Defense

New Mexico Sees 'Imminent' Danger From Nuclear-Waste Barrels

Los Alamos National Laboratory technicians repackage nuclear waste in 2011 for shipment to the Waste Isolation Pilot Plant in New Mexico in 2011.

Los Alamos National Laboratory technicians repackage nuclear waste in 2011 for shipment to the Waste Isolation Pilot Plant in New Mexico in 2011. // United Stated Department of Energy file photo

New Mexico's government said dozens of nuclear-waste drums may pose an "imminent" and "substantial" danger to residents, the Associated Press reports.

New Mexico Environment Secretary Ryan Flynn gave Los Alamos National Laboratory until Wednesday to propose steps for locking down the 57 barrels, which it packed using materials tied to a burst container in an underground area of the Waste Isolation Pilot Plant near Carlsbad. The Energy Department has linked the breakage to a February radiation release that spread contaminants to 22 workers and forced personnel to vacate much of the repository.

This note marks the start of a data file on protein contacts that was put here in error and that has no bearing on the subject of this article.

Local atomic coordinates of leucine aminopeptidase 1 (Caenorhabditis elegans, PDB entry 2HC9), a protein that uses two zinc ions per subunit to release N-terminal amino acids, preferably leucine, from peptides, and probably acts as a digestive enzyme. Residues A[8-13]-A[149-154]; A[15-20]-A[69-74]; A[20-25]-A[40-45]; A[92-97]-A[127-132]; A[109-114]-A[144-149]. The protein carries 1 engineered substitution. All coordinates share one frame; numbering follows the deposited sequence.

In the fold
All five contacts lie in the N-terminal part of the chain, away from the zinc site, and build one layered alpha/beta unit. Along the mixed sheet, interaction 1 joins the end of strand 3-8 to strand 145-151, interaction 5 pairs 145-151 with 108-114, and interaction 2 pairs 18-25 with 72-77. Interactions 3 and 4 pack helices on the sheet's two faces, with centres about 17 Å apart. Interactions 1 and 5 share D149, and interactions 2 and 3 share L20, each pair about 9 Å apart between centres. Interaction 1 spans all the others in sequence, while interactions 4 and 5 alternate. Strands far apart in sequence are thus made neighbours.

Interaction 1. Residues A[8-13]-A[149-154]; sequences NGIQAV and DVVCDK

A significant number of the problematic drums may be outside, either at the nuclear-weapons laboratory or a short-term holding location in Andrews, Texas. A pair of the barrels were transferred into underground holding areas of the waste storage site prior to the February radiation leak, Flynn indicated in an order on Monday.

He said data supplied to his agency suggests that "the current handling, storage, treatment and transportation of the hazardous nitrate salt-bearing waste containers at [Los Alamos] may present an imminent and substantial endangerment to health or the environment."

The laboratory said it is committed to mitigating any danger from the containers, which it prepared using a cat-litter and nitrate-salt mixture believed to have generated heat and ruptured the barrel at the waste storage facility.

Los Alamos personnel have placed the waste drums in additional packaging and moved them into housing with countermeasures against possible fires, the Los Alamos facility said in released comments. The laboratory said it is also watching the containers for possible heat increases.

Meanwhile, investigators are seeking to determine if the problematic packaging was linked to recent transition from inorganic cat litter to an organic version of the material, which is incorporated in the packing as an absorbent.

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